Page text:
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Chris Snyder and Richard S. Lindzen

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In this study, the free-shear problem, a minimal version of baroclinic, quasi-geostrophic wave-CISK, is analyzed. The basic state consists of a zonal flow, unbounded above and below, with constant vertical shear and Brunt-Väisälä frequency and zero meridional gradient of the potential vorticity; and convective heating is parameterized in terms of the convergence below an arbitrary level. Because of the sensitivity to the vertical distribution of the parameterized heating typical of wave-CISK models, a simple thermodynamic constraint on the heating profile is used to broadly identify appropriate parameter regimes. The unstable waves in the free-shear problem grow rapidly and share many structural characteristics with dry baroclinic waves, although the dynamical process associated with dry baroclinic instability is absent; consideration of the potential vorticity dynamics of the unstable modes illustrates how heating may act as a dynamical surrogate for potential vorticity gradients. Although highly idealized, the free-shear problem also explains much of the behavior of more general wave-CISK models.

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Thomas M. Hamill and Chris Snyder

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A hybrid ensemble Kalman filter–three-dimensional variational (3DVAR) analysis scheme is demonstrated using a quasigeostrophic model under perfect-model assumptions. Four networks with differing observational densities are tested, including one network with a data void. The hybrid scheme operates by computing a set of parallel data assimilation cycles, with each member of the set receiving unique perturbed observations. The perturbed observations are generated by adding random noise consistent with observation error statistics to the control set of observations. Background error statistics for the data assimilation are estimated from a linear combination of time-invariant 3DVAR covariances and flow-dependent covariances developed from the ensemble of short-range forecasts. The hybrid scheme allows the user to weight the relative contributions of the 3DVAR and ensemble-based background covariances.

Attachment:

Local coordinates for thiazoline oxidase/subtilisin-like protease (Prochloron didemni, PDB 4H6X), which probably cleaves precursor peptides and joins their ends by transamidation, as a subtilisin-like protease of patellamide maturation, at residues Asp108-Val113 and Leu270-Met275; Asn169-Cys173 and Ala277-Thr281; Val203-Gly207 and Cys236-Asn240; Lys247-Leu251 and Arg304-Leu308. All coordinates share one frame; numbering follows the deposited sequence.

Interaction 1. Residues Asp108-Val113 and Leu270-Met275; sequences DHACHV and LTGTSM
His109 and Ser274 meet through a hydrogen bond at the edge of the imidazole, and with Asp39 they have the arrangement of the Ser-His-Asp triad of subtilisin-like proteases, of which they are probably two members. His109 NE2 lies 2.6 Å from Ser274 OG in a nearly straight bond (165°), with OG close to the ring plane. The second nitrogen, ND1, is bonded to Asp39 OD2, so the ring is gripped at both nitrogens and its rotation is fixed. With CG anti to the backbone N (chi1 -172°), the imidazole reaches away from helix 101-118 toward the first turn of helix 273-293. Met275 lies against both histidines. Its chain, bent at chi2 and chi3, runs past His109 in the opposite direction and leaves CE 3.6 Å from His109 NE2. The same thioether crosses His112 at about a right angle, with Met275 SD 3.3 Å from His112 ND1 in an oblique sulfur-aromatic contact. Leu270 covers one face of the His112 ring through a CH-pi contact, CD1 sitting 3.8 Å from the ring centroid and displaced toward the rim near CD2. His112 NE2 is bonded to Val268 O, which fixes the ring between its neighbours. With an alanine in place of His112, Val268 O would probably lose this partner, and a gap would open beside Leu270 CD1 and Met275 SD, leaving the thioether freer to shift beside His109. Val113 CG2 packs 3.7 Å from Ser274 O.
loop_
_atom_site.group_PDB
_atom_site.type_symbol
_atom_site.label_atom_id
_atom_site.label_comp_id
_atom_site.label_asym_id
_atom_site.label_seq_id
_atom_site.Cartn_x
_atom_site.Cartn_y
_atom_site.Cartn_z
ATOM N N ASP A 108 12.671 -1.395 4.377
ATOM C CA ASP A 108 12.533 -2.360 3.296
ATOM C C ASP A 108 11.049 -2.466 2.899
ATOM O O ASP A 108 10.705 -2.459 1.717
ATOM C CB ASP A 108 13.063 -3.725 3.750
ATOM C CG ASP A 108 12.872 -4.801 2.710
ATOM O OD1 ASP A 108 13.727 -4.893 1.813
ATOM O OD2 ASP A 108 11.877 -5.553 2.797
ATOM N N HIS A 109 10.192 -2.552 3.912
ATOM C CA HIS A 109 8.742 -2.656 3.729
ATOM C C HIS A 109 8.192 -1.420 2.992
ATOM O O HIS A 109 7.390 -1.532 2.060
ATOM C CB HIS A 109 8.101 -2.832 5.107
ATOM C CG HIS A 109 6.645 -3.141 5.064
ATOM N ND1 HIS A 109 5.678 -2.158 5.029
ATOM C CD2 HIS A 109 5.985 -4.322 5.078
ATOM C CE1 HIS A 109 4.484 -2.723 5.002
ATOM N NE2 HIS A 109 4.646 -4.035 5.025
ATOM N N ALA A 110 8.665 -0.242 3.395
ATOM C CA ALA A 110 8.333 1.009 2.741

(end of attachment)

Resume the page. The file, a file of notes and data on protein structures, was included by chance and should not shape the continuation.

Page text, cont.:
The analysis scheme was cycled for 90 days, with new observations assimilated every 12 h. Generally, it was found that the analysis performs best when background error covariances are estimated almost fully from the ensemble, especially when the ensemble size was large. When small-sized ensembles are used, some lessened weighting of ensemble-based covariances is desirable. The relative improvement over 3DVAR analyses was dependent upon the observational data density and norm; generally, there is less improvement for data-rich networks than for data-poor networks, with the largest improvement for the network with the data void. As expected, errors depend on the size of the ensemble, with errors decreasing as more ensemble members are added. The sets of initial conditions generated from the hybrid are generally well calibrated and provide an improved set of initial conditions for ensemble forecasts.

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Chris Snyder and Thomas M. Hamill